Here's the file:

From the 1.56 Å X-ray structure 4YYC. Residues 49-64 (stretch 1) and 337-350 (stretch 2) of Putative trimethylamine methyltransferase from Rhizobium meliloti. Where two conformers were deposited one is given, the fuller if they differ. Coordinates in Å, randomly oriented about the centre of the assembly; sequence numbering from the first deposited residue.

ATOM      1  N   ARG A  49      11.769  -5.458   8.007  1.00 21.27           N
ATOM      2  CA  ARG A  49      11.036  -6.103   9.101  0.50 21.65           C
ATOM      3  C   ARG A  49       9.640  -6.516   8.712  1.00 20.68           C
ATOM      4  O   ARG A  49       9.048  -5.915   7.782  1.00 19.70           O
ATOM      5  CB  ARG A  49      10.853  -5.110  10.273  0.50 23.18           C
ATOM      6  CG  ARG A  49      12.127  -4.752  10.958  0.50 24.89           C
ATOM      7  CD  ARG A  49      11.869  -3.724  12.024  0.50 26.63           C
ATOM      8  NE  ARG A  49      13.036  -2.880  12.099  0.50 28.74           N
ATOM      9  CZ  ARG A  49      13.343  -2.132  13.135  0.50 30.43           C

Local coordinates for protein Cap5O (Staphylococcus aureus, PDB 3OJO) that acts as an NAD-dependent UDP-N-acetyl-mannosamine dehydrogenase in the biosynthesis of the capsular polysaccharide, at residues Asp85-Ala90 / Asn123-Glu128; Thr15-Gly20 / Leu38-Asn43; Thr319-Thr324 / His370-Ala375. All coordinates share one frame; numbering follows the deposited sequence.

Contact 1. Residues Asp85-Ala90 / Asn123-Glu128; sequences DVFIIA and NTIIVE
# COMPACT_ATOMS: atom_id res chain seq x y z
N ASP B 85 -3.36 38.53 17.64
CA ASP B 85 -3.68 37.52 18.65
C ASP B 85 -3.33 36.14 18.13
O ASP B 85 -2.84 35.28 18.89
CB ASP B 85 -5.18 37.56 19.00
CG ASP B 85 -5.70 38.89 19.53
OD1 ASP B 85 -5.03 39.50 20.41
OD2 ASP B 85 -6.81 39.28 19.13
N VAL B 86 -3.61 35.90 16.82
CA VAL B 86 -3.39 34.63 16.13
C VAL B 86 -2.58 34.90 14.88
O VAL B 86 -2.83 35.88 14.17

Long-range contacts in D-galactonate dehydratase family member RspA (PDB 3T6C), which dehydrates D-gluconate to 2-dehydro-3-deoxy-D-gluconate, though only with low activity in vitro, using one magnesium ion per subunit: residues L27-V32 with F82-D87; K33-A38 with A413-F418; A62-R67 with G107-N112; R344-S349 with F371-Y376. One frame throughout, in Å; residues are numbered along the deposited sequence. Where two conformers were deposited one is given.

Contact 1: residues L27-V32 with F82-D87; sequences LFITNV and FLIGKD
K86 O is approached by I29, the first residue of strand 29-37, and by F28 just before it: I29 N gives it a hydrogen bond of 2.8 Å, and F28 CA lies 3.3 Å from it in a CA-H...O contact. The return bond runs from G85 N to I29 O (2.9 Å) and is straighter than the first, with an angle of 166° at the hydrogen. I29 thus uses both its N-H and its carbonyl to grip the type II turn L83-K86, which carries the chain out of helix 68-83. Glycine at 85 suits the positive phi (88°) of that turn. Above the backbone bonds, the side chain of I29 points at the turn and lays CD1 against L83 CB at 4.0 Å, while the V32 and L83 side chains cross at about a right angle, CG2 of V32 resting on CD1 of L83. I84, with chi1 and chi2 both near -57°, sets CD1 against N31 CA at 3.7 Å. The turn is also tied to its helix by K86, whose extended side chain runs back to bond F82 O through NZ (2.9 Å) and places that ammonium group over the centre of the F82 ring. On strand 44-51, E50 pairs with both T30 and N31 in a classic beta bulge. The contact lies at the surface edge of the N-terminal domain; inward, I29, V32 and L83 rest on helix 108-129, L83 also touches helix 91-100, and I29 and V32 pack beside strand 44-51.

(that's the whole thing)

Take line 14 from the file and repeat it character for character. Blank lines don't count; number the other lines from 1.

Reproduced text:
N ASP B 85 -3.36 38.53 17.64